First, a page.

March 9, 2023
Systemic racism and ongoing forms of injustice play a crucial role in youth of color being over-represented at all points of contact within the criminal legal system — from policing to courts to incarceration. The interplay of the historical and systemic harm of racism, implicit bias, and inequitable resources blocks communities of color from opportunity and drives these racial disparities.
The Governor’s proposed 2023-25 biennium budget includes many provisions that are youth-centered, evidence-based, and often more cost-effective. These proposals are important because they could reduce reliance on youth confinement through prevention and community-based services and begin to address the disproportionate impact of the criminal legal system on communities of color. These proposals also build on reforms that have occurred over the past two decades in Wisconsin and align with recent legislation aimed at restructuring the juvenile justice system towards a “Wisconsin Model of Youth Justice.”
Preventing & Reducing Involvement
Specifically, the proposed budget provides funding to prevent and reduce involvement with the juvenile justice system by including:
- $20 million General Purpose Revenue in grants to expand out-of-school youth programs, which can improve academic outcomes and help children and youth develop skills that influence healthy and safe behavior.
- $6.5 million General Purpose Revenue to make driver’s education more accessible to all young people, which will improve road safety and access to jobs. Many high schoolers are blocked from driver’s education courses due to program costs, which creates barriers to accessing jobs and participating in activities – particularly for low income and rural families.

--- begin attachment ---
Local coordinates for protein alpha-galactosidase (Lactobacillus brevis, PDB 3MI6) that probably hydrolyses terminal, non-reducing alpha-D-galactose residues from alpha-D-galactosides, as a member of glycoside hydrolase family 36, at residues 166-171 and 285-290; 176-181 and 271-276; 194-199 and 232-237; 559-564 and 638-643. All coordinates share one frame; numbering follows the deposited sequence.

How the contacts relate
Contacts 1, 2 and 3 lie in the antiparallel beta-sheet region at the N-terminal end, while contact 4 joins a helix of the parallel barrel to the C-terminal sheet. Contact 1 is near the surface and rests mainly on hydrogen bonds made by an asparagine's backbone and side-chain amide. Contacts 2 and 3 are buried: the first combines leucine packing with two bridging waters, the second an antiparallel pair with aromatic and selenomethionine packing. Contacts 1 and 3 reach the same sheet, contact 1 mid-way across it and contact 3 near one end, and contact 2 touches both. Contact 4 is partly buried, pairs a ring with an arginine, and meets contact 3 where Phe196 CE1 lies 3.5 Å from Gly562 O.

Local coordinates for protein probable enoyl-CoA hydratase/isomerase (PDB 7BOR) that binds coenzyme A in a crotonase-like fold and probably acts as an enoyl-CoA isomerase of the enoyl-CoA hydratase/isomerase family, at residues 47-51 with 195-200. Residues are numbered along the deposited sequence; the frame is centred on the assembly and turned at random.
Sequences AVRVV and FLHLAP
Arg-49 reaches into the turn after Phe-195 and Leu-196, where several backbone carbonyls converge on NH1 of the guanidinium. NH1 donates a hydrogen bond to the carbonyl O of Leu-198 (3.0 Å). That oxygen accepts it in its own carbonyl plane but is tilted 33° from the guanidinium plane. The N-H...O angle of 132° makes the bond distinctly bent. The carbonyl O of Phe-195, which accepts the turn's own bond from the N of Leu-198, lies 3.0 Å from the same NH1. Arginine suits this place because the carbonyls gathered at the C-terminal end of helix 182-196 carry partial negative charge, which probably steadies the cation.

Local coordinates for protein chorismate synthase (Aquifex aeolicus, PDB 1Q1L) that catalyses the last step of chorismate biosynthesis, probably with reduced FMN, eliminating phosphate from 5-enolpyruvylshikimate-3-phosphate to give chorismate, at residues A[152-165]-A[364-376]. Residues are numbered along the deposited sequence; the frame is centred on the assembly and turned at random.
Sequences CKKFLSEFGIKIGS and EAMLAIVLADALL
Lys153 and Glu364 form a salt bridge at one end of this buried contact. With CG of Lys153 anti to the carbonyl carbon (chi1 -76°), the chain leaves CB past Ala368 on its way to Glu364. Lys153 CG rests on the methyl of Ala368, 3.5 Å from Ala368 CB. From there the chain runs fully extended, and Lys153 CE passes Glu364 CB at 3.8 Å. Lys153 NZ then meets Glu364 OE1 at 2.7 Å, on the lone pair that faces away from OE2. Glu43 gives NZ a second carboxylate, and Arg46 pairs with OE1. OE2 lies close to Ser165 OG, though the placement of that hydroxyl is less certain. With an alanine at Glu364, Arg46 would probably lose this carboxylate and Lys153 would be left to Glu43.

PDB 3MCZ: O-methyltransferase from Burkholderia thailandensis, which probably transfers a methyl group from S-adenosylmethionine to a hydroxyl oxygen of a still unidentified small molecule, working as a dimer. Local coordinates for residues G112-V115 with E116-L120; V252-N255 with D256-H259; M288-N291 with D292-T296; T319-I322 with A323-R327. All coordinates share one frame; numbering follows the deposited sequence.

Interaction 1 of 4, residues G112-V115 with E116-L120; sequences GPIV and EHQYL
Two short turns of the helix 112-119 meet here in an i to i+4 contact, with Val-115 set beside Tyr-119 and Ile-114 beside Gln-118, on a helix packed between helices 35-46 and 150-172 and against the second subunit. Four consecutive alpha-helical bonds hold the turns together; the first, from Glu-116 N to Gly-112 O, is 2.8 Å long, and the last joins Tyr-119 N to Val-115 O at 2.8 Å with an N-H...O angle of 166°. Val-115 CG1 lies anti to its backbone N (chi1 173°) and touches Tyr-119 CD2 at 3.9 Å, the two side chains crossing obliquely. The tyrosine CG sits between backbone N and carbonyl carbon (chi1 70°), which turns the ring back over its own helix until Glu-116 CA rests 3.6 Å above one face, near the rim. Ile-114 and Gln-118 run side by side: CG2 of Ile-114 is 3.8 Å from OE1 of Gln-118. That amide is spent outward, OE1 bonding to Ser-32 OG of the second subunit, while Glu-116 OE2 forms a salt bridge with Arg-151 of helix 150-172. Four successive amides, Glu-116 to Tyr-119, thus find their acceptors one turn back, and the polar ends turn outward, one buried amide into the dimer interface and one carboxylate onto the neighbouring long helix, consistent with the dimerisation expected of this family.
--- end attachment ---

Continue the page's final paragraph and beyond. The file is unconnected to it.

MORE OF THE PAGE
- Expanded school-based mental health services that will help to address the 40% increase in reported mental health needs of young people. Mental health needs are a primary cause of disruptions in school engagement, such as truancy, which can increase risk of involvement with the criminal legal system.
Improving Living Situations
The Governor’s proposed budget also includes provisions targeting children and youth’s living situations, which is critical to their well-being. This includes:
- Providing $36 million to fund an intensive preservation service program in three Wisconsin regions. These programs are for families that are at risk of having a child enter the out-of-home care system, or already have a child in out-of-home care or the juvenile justice system. An intensive service is equipped to provide the support needed to safely prevent crises and keep youth with their families. This is important, because many young people who have experienced incarceration have also had out-of-home placement.
- Expanding independent living services to youth, including $7.6 million over two years for Tribal youth and $4 million over the biennium so that the Bureau of Youth Services can increase services for runaway and homeless youth. Runaway, homeless, and transition-age youth have a higher chance of experiencing unnecessary incarceration.
Justice System Changes
Finally, the Governor’s proposed budget makes a number of important changes to the juvenile justice system, including:
- Raising the age at which young people are treated as adults in the criminal justice system from 17 to 18. Wisconsin is 1 of just 3 states that still treats 17-year-olds as adults in the criminal justice system. The Governor’s proposed budget would change that and raise the age in which youth are tried as adults to 18, meaning that all cases involving youth would be in the juvenile justice system. Ensuring youth are placed in the juvenile justice system can reduce recidivism, lower the risk of physical or sexual abuse, and increase access to age-appropriate treatment and services.
- Modestly increasing Youth Aids funds and allowing for more flexibility in using the funding. If it can be allocated to responsive community-based alternatives, this could reduce incarceration. This is important for both youth outcomes and cost-effectiveness.
Credible Messenger Programs
Finally, while the proposed budget includes many upstream, youth-centered, evidence-based, and cost-effective proposals, it overlooks the need to fund important, relational, evidence-based programs such as Credible Messenger programs. These programs offer a community-based, intensive support network to prevent youth from entering the justice system and provide intervention for youth involved in the justice system. They are a much safer and cost-effective way to empower neighborhoods to maintain public safety, reduce recidivism, and reduce the overreliance on law enforcement and detention.
Kristin Schumacher, email@example.com